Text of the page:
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‘Hesitant Alien’ Was The Moment Gerard Way Took On The World On His Own For The First Time, And Won

Jack Rogers
Jack Rogers 29 September 2020 at 13.14

On the day it was released in the US six years dgo, we look back on how Gerard Way's first release as a solo artist showed off a completely different character to anything that we had seen previously. 

Cast your mind back to March 22, 2013. My Chemical Romance announce their breakup, stating that being in the band for the last 12 years has been a blessing. More specifically Gerard Way stated that My Chemical Romance could never truly die because it wasn’t just a band - it was an idea. There was silence for the first time in 12 years. The future of what was to come seemed foggy and uncertain. How exactly do you follow up a phenomenon?

Though in reality, the cogs were turning.

Fast-forward to September 30, 2014. There’s a flash of scruffy red hair. There’s a pristine royal blue suit. There’s been an exclusive live debut showing at Reading & Leeds Festival. There are 11 songs out in the world released under the title ‘Hesitant Alien’. This was the release of Gerard Way’s debut solo album and it was unlike anything you had heard from him before.

Dripping in distortion and overflowing with feedback, ‘Hesitant Alien’ is a record that has its toes paddling in so many different pools it may as well be a waterpark. One minute indulging in the pedal worship that made shoegaze such a phenomenon, the next barraging the senses with the troupes that helped brit-pop become such an institution. Taking cues from everyone from Blur and The Stone Roses to The Pixies and David Bowie, this was Gerard’s playground. After years of swinging from the vines of post-hardcore and emo, ‘Hesitant Alien’ became his chance to indulge his other passions. To provide his own spin on the sounds and styles that made him fall in love with music in the first place and have his chance to be associated with his heroes of yesteryear.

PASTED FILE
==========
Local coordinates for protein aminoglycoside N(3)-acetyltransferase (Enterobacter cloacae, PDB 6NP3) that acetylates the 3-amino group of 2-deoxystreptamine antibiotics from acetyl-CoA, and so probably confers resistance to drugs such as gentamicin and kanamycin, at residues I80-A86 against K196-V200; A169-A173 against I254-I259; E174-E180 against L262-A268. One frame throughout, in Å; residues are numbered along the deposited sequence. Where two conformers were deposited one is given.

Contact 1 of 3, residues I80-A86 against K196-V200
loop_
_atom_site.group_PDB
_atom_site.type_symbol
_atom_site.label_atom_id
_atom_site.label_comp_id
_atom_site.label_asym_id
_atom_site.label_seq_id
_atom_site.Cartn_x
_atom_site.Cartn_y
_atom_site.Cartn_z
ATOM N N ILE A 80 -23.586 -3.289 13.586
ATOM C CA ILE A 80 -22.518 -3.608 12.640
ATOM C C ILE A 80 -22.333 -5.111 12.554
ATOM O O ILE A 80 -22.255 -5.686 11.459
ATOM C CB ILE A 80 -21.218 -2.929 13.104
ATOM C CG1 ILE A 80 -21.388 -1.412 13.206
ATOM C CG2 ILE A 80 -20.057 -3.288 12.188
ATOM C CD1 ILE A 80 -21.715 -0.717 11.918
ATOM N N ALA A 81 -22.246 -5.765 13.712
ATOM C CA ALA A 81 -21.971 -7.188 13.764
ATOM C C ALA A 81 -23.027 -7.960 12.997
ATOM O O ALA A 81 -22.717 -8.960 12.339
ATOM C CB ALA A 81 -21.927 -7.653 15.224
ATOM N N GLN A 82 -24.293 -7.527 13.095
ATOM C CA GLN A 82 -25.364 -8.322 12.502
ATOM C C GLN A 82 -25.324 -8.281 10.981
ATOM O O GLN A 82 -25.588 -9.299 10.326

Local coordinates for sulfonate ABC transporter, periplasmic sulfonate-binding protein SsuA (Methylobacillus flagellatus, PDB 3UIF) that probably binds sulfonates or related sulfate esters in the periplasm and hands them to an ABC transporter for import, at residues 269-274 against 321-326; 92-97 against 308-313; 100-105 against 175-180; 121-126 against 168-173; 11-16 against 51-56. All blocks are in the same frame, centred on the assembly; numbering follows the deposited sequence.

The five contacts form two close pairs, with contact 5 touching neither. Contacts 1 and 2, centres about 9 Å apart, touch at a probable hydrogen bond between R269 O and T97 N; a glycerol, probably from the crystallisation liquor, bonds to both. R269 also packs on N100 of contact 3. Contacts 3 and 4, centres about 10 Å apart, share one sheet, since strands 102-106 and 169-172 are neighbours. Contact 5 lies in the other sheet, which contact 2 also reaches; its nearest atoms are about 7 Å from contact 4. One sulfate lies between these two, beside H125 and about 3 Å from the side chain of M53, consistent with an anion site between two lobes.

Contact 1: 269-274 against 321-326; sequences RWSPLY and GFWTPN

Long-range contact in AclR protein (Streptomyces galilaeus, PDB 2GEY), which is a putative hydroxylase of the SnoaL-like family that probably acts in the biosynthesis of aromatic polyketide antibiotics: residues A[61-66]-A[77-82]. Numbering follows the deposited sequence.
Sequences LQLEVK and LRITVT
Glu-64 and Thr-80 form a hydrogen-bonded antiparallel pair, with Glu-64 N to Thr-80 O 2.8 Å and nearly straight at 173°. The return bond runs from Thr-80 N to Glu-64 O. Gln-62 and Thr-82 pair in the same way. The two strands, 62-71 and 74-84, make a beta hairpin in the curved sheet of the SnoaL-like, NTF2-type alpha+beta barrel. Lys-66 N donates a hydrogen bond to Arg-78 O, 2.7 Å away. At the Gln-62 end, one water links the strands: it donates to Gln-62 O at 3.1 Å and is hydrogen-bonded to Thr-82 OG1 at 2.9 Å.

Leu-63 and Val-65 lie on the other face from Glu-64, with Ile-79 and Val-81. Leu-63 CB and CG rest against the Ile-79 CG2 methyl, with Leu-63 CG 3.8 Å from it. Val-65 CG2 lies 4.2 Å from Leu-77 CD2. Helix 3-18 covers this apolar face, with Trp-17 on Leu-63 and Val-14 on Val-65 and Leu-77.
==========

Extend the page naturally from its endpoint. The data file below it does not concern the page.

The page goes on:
There’s the sneering ‘Action Cat’ and the shimmering ‘Millions’. Then you’ve got the belligerent ‘The Bureau’ and the pulsing ‘Zero Zero’. Then you throw the breezy ‘Maya The Psychic’ and beautiful ‘No Shows’ into the mix. Every song is a three-minute gemstone, a precious jewel of inspiration and ambition. An ode to a musical endeavor that struck a chord in Gerard’s soul and allowed his creative juices to flow a little bit smoother. It serves as a tribute to the past, present and future of music and the chord that it can hit deep within us all.

Imagery made up a lot of what made this era of Gerard’s musical career so iconic as well. Take the grainy fuzz of both the ‘No Shows’ and ‘Millions’ videos as prime examples. Combining the polite and inoffensive narrative of how musical television was in the mid 70’s with the exciting, yet ultimately completely off-kilter, predictions of what the future would look like as proposed by scientists at the time, they both look and feel like a relic from a completely different universe. Glitchy, colourful and incredibly bizarre in equal measures, the world that Gerard created for his music to exist in is one that feels familiar yet completely leftfield. There’s enough creature comforts in there for you to know what we’re dealing with, but then also enough mind-melting weirdness to feel like you’re on a completely different plain of existence. Creativity has always been a huge part of the Gerard Way DNA, and ‘Hesitant Alien’ gave it even more room to dart around and take on whatever shape it wanted to.

Oh, and of course there was Lola.

Ultimately ‘Hesitant Alien’ is a bit of everything. It’s a homage to the past and a glimpse into the future. It’s a kaleidoscopic look at a simpler time technologically, musically and atmospherically and a vision into what the future could have been like if you were led to believe everything you saw on television. Making you feel nostalgic for a time you probably weren’t even alive for, and curbing your interest in a style of music that you may not have even considered having even letting fill your ears, Gerard did exactly what he wanted with this record, and reaped the benefits in abundance. Taking inspiration from the audio, visual and sensory overloads of his childhood, adolescence and adulthood and going all in on a project that feels both brilliantly selfish and refreshingly playful, this is a record that not only scratched a very particular itch, but also welcomed an audience who only knew one side of him into a whole other part of his life.

Though this is currently the only full-length that Gerard has released under this own name, we've been treated to a plethora of standalone tracks and demo-based bits and pieces since ‘Hesitant Alien’ first hit shelves. Whether we ever get another chapter in this story, only time will tell. Yet no matter what happens in the future, ‘Hesitant Alien’ will always be the moment that Gerard Way took on the world on his own for the first time and won.

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